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Using the Command Key to Reveal Items in the Finder From Spotlight and the Dock

[2019-09-06 18:37:58]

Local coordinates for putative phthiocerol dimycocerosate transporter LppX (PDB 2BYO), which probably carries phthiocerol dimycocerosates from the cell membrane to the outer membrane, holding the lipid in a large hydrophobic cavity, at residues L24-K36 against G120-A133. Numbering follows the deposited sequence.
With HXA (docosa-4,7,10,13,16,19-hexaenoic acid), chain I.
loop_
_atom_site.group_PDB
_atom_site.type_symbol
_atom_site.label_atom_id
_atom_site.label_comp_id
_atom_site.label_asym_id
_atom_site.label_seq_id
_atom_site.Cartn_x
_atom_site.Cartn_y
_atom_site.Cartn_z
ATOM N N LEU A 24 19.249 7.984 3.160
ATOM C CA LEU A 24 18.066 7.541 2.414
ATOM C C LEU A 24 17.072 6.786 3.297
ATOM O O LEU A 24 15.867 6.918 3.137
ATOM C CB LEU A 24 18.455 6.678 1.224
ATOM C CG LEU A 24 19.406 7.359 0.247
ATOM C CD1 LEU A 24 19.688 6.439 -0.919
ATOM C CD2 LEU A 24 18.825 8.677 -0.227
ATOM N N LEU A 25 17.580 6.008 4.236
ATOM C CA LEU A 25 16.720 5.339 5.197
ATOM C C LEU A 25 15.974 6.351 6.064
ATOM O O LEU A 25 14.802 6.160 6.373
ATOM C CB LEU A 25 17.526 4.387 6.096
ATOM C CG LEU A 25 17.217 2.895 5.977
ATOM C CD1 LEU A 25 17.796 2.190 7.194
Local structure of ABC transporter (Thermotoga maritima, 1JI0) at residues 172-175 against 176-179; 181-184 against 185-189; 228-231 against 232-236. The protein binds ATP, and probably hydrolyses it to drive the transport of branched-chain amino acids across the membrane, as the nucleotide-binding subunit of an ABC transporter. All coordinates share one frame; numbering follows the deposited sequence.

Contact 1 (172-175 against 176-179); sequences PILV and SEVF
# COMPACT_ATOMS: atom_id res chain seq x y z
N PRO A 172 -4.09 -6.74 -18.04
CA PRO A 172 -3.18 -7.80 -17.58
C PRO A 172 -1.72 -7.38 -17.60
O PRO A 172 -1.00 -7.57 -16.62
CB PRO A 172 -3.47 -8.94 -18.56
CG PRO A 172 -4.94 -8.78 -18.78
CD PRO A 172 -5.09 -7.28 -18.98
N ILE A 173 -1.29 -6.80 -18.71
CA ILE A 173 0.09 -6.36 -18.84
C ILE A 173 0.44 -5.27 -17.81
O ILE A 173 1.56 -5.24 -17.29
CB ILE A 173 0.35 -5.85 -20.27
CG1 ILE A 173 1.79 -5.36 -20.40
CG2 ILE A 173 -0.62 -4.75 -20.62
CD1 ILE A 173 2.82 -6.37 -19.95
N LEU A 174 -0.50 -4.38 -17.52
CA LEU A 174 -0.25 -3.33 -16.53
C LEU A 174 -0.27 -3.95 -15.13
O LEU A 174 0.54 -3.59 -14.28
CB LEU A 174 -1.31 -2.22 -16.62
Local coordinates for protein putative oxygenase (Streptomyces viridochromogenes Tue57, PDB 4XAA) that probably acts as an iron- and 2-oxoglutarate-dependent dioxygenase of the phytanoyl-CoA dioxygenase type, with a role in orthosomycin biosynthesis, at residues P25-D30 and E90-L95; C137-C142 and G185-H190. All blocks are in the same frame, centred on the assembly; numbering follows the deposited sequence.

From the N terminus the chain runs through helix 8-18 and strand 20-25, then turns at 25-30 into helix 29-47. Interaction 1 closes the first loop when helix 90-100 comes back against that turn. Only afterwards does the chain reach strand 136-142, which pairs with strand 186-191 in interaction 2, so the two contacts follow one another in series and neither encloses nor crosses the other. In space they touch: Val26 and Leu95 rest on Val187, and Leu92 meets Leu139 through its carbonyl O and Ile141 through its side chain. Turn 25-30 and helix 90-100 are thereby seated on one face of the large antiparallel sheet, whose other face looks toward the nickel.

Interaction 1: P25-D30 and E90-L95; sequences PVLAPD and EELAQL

Glenn Fleishman, writing at Macworld, “How to Open Items in the Enclosing Folder Directly From a Spotlight Search in macOS”: One might think after many years of Spotlight search being in macOS that there would be no new tricks. But a colleague on Twitter asked a reasonable question and many people chimed in with the same query: When viewing a list of results in a Spotlight search in the Finder, how do you jump to see the item in the context of its enclosing folder rather than just opening the file? The answer is simple: hold down Command and press the Return key or press Command-R. You can also hold down Command and double-click the item in the results list. Using the Command key as a modifier to reveal items in the Finder while clicking has a long and consistent history on the Mac. You can also Command-click items in the Dock to reveal them rather than open them. (If you Command-Option-click a folder in the Dock it will open that folder, rather than reveal that folder in its parent folder.) Also useful: you can click on a folder in the Dock (Downloads is one I use this with frequently) and then Command-click on one of the items in the menu listing the folder’s contents. And in document-based apps, you can Command-click on the document’s proxy icon in the window’s title bar and you’ll get a pop-up menu showing the folder hierarchy of the document’s location in the file system. Select any of those folders and you’ll go to that folder in the Finder. Sidenote: From System 7 in 1991 through MacOS 10.13 High Sierra, ⌘R was also the shortcut for “Show Original” in the Finder. Select an alias (or symlink), hit ⌘R, and you’d see what the alias/symlink was pointing to. In MacOS 10.14 Mojave last year, some idiot at Apple changed the shortcut for “Make Alias” from ⌘L to ⌤⌘A and the shortcut for “Show Original” to ⌤⌥⌘A. Someone told me why this idiot made this change, but damned if I can remember or figure it out, because it doesn’t seem like the Finder in Mojave or Catalina uses ⌘R or ⌘L for anything else. Someone just decided to change 30-year-old shortcuts with no regard for muscle memory or consistency with other places where ⌘R reveals something in the Finder. (Apple still has support documents with the old shortcuts.) Update to Sidenote: Thanks to a few readers for reminding me — starting with 10.14 Mojave, ⌘R and ⌘L are now used for rotating images right and left. I couldn’t find the shortcuts because (a) they only work when an image file is selected, and (b) they don’t have commands in the Finder’s menu bar, another bit of UI lunacy. And to top this all off — truly, this is genuinely hard to believe — these ⌘R and ⌘L shortcuts not only break 27-year-old Finder shortcuts, but they aren’t even consistent with Photos, which uses ⌘R for “Rotate Counterclockwise” and ⌥⌘R for “Rotate Clockwise”. So in Photos the R maps to Rotate not Right, and the direction for an image rotated using ⌘R is left/counterclockwise. I don’t use the word lightly, but whoever pushed this change through for the Finder is an idiot. One More Update: There is some consistency to using ⌘L and ⌘R as shortcuts for “Rotate Left” and “Rotate Right” — those are the same command names and shortcuts that Preview uses. But there’s no reason Preview doesn’t use the same command names and shortcuts as Photos, and Photos’s use of “Clockwise” and “Counterclockwise” is, in my opinion, more clear than “Right” and “Left”. And, lastly, if you miss the longstanding use of ⌘L and ⌘R in the Finder for “Make Alias” and “Show Original”, you can easily restore them manually in the Keyboards pane in System Preferences — one of the great features of MacOS. You can also make custom shortcuts for the Finder’s “Rotate Left” and “Rotate Right” commands, even though they’re both hidden menu items. OK, OK, I Swear This One Really Is the Last Update: Another good Command-click trick — which dates back at least to System 7 in 1991, and possibly earlier — is that you can Command-click on any window in the background and drag it around without bringing the window forward. Update to the Last Update but I’m Not Breaking My Promise That There Would Be No More Updates Because I’m Not Putting This One in a New Paragraph: My old friend Andrew Ross tweets that Command-clicking to move and interact with background windows goes back at least to System 4 and perhaps to System 1.  ★ 

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